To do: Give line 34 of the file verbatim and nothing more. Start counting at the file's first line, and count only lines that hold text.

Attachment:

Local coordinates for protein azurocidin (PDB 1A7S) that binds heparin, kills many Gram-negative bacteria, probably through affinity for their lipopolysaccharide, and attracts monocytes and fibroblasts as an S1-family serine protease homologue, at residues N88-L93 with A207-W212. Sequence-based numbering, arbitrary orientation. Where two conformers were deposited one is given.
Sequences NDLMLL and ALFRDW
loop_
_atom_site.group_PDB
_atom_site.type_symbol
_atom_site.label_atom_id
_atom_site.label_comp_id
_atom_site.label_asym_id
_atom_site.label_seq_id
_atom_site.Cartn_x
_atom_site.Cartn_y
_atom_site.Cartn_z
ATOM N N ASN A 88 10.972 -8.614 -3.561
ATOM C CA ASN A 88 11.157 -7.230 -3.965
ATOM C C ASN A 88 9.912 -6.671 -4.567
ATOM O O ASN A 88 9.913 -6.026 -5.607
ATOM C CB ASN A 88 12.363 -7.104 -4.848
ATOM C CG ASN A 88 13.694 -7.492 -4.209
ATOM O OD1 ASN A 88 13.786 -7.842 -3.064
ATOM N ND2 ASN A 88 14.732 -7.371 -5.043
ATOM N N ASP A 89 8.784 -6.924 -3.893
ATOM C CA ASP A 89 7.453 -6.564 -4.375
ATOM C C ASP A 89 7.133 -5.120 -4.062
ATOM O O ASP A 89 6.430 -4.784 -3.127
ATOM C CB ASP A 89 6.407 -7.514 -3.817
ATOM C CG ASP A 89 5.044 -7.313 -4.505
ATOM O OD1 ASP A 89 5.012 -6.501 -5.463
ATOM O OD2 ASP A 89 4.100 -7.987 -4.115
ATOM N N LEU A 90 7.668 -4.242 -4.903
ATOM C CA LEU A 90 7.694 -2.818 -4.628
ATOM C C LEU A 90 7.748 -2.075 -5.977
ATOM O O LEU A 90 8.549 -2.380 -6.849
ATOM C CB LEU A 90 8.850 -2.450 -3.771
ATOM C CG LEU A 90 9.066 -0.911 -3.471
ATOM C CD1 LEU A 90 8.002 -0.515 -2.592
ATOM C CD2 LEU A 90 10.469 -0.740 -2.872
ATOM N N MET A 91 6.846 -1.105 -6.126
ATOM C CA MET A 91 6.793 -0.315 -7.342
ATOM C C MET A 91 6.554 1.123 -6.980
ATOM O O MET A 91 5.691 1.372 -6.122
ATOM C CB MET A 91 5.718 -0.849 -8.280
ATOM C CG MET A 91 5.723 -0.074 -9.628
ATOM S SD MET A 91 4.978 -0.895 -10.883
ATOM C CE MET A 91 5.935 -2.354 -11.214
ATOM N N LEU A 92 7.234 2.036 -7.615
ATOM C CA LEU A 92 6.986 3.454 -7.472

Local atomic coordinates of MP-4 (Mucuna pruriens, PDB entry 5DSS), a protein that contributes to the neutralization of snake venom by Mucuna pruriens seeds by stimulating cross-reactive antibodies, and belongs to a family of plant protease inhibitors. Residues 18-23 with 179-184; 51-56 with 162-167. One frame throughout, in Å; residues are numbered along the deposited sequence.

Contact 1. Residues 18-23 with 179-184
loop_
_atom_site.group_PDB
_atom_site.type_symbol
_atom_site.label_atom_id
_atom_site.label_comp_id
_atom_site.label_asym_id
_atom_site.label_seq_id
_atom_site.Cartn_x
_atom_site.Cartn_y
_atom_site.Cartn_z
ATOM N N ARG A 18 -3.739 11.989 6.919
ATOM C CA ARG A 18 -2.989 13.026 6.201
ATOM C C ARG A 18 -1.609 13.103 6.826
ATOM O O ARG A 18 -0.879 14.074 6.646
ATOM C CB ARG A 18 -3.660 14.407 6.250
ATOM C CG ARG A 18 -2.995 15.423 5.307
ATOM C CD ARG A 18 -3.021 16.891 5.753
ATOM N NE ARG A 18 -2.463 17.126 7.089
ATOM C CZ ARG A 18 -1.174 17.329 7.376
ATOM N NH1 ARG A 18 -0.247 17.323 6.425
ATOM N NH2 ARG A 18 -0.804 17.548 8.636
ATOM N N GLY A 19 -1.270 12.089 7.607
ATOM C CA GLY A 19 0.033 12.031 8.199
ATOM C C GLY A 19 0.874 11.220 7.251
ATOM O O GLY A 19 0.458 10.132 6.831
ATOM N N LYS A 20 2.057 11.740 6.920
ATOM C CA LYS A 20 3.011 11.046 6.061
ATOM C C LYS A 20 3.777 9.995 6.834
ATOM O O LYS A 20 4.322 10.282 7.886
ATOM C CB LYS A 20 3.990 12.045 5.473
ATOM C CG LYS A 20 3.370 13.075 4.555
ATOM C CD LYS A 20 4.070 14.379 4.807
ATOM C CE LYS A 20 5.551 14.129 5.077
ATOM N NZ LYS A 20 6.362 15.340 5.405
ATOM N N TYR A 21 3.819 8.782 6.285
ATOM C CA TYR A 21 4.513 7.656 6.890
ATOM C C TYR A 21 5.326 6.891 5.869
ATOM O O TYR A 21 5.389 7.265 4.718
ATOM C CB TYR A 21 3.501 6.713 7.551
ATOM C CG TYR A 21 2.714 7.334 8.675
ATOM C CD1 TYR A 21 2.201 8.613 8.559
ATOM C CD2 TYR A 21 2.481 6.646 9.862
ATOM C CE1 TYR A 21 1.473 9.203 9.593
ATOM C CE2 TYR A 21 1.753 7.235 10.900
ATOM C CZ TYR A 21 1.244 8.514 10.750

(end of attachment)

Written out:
ATOM C CG LEU A 90 9.066 -0.911 -3.471